Do You Have a Healthy Relationship With Your Workouts?
We have many relationships in our lives as athletes. Relationships to teammates, coaches, and even to our workouts themselves. Sometimes our workouts are our best friends, and sometimes we feel like the jilted ex.
This week's articles are all about all the different ways we relate to our workouts. Some are about the benefits and others are about how we can better our relationship to our training, and therefore improve our performance.
Do you ever just have fun in your training? Coach Darryl Edwards specializes in making workouts fun by introducing the concept of play. You know, that thing you did all the time as a child and you never even realized you were exercising.
Your training can serve a lot of different purposes. One of the biggest ones for many people is the emotional support and community that comes from training with like-minded individuals. Coach Amy D. Hester shares the importance of her women's running group.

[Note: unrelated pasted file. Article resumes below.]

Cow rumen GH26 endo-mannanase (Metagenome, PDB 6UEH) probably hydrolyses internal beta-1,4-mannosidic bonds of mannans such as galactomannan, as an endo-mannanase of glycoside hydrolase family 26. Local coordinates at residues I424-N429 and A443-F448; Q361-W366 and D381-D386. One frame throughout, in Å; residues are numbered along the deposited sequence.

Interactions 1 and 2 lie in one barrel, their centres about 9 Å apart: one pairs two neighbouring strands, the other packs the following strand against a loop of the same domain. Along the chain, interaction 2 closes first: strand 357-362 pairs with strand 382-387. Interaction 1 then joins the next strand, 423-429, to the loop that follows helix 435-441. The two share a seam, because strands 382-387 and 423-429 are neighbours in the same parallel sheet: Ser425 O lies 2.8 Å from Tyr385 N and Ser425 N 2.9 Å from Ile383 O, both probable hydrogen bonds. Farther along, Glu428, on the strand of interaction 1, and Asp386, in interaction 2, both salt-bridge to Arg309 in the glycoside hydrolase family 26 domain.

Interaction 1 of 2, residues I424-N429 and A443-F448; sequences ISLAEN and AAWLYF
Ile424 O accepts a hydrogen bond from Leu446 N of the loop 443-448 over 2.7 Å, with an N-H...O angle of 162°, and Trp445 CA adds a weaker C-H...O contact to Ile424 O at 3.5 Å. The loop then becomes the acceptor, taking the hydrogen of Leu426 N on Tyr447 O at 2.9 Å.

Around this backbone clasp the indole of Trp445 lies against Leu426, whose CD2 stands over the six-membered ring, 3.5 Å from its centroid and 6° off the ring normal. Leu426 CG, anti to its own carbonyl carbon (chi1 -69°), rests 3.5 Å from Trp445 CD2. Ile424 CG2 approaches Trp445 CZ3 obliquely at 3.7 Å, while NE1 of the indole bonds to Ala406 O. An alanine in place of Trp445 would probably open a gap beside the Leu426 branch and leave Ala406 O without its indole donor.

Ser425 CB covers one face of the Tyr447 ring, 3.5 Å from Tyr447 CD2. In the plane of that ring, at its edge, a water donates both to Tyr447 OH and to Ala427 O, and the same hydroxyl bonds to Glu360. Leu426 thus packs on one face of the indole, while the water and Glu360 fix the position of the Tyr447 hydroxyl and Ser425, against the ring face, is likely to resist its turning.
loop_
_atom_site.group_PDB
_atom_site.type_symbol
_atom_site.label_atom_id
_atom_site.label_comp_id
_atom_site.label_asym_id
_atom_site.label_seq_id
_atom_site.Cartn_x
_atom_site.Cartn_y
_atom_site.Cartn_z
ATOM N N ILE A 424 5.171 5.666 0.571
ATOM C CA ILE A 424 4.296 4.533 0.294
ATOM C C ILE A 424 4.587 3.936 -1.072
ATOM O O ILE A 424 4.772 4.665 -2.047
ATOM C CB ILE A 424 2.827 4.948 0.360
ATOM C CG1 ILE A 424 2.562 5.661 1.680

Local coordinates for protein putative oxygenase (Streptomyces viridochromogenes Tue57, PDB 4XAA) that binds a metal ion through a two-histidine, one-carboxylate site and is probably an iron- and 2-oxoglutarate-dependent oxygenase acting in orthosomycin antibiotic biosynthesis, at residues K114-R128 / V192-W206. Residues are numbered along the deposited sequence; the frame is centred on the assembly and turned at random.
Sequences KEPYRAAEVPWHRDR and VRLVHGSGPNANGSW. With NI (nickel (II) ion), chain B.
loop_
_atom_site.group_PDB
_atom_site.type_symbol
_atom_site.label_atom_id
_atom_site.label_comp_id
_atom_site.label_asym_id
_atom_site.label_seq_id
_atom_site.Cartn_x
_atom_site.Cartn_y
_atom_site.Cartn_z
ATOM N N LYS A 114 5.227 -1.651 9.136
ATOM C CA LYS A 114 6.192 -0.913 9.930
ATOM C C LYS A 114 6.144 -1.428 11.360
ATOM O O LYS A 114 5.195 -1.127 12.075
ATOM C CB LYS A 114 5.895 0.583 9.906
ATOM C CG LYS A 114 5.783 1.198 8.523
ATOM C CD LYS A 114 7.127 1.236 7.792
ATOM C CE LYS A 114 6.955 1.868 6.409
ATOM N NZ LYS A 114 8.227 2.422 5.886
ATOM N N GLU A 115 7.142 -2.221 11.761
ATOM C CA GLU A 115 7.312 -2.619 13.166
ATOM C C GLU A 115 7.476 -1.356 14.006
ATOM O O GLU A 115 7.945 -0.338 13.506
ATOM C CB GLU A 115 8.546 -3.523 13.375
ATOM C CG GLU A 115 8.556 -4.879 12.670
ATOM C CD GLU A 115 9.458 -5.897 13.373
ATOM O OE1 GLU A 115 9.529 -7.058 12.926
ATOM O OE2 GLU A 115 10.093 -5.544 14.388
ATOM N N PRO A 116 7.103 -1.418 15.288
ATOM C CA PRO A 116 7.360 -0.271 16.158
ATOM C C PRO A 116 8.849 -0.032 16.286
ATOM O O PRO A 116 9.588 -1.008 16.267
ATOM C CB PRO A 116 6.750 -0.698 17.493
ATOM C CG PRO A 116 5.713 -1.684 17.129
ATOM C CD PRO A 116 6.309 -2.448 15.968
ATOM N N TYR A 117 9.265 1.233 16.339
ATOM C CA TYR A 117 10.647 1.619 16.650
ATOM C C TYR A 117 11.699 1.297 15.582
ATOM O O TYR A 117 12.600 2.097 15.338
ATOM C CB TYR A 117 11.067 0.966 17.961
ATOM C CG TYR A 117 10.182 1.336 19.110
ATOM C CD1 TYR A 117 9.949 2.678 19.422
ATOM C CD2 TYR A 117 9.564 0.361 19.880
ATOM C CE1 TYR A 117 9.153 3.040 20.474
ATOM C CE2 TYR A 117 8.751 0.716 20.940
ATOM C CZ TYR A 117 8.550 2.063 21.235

Sometimes you and your workout just don't see eye to eye. You know how it's supposed to go, but it's just not feeling right. Coach Logan Christopher offers advice and alternative approaches for those days when you're just not feeling it.
Have you ever considered the context of your relationship to your workouts? Like, is this how humans are supposed to train? Or are you trying to force an unnatural relationship? What if you took your training outdoors and into the wild? Coach Erwan Le Corre explains.
This article by Coach Nicole Crawford was written with kids in mind, but you could take this same approach to your "adult" workouts. In fact, maybe your relationship with your workouts is a little too adult and might be benefitted by a little fantasy and adventure!
Just as we search to find purpose in life, sometimes we find ourselves searching for hte purpose in our training. Is the objective you have set for yourself the right one? Are you adn your workout headed the same place? Coach Chris Garay offers some thoughts to ponder.
Relationships can go bad. Training relationships can go bad, too. You can train too much or too little. Either is dysfunctional. And how does your training relationship impact all your other relationships in your life? Coach John Annillo shares his advice on how to sound the alarm when you're in danger.
Photo 1 courtesy of Jorge Huerta Photography.
Photo 2 courtesy of MovNat.